7) Think one-dimensionally. When you look at the tool board/tool holder, you will only see the tools that aren’t obscured. So don’t stack or double up your tools. The hook for the 6-inch adjustable wrench is for that wrench only, not for the adjustable, a headset wrench and a bottom bracket spanner.
That said, there are some items you might be able to double up: two 13/14 cone wrenches for example. Both wrenches are the same, and you’re likely to use them at the same time, so the only downside to doubling up is thinking both of them are on the board when only one is.
Another rule breaker: My socket set rests on nails on the top of the tool holder. If you look at the collection from the front, you only see half the sockets. That’s because I store them in two rows–one for even-sized sockets, one for odd-sized. Both rows are easy to reach, and the size gaps between sockets in each row are large enough to make it easier to select the right one. (If you work in a shop, consider buying additional handles to create size-dedicated socket wrenches for greater efficiency.)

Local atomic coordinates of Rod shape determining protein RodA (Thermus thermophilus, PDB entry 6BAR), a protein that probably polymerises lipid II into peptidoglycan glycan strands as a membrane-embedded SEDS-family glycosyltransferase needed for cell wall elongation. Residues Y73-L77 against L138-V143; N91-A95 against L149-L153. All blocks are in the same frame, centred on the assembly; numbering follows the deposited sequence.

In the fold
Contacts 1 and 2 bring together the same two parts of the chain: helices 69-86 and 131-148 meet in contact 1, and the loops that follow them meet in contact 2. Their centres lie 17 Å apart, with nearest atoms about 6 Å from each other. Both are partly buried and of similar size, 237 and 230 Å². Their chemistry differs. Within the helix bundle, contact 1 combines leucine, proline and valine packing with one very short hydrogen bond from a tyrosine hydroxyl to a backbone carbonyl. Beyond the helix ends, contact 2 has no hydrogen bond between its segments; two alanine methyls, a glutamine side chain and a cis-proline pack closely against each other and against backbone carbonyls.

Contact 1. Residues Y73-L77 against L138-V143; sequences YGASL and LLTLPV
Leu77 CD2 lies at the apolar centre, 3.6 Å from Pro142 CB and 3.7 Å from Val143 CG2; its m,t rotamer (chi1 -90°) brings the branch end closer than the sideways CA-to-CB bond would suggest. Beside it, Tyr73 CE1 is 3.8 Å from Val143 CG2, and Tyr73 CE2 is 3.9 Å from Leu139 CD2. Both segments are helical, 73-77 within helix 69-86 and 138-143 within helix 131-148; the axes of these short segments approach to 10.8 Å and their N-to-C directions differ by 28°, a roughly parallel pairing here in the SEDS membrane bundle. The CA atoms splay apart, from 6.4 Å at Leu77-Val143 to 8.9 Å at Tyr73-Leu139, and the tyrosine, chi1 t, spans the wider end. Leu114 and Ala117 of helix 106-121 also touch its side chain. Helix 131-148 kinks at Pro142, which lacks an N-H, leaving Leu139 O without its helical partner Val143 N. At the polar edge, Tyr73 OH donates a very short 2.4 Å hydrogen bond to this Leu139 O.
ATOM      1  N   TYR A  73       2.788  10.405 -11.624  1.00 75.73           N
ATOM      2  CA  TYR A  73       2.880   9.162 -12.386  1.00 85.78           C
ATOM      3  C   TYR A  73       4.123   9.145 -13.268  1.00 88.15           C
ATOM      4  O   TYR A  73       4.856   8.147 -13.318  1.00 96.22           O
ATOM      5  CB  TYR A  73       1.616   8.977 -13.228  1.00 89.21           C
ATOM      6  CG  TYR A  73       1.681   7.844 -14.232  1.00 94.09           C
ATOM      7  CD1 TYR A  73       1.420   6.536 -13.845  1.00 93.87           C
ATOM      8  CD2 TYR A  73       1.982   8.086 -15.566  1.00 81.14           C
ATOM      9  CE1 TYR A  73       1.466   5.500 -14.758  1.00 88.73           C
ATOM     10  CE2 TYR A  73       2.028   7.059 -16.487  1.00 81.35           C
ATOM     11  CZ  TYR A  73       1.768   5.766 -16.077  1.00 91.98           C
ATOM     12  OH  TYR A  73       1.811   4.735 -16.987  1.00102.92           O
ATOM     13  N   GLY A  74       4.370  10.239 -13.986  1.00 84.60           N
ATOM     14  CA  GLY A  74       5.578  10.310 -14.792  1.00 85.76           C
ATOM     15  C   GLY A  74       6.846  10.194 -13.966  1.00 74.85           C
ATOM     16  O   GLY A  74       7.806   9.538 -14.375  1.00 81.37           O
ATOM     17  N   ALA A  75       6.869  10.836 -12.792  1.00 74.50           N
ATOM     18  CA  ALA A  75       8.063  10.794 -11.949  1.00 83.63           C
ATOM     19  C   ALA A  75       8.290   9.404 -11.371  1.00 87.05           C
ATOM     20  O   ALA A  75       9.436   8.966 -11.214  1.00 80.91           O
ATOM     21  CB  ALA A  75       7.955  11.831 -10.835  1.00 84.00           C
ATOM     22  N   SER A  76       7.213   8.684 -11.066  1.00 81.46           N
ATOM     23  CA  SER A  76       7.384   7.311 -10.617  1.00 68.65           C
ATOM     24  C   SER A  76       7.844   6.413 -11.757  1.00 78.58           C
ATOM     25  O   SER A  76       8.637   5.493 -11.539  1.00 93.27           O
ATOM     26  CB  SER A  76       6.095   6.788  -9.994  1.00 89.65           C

8) Make the tool holder. There are all kinds of tool holders for pliers and screwdrivers and such that you can attach to your tool board. Don’t buy them. Make one–a big one.
I love my cordless drill. With standard drill bits and two or three larger spade bits–and plenty of juice in the batteries–I can easily drill holes in a 2×4 to hold everything from individual Allen wrenches to files to locking pliers to, well, drill bits.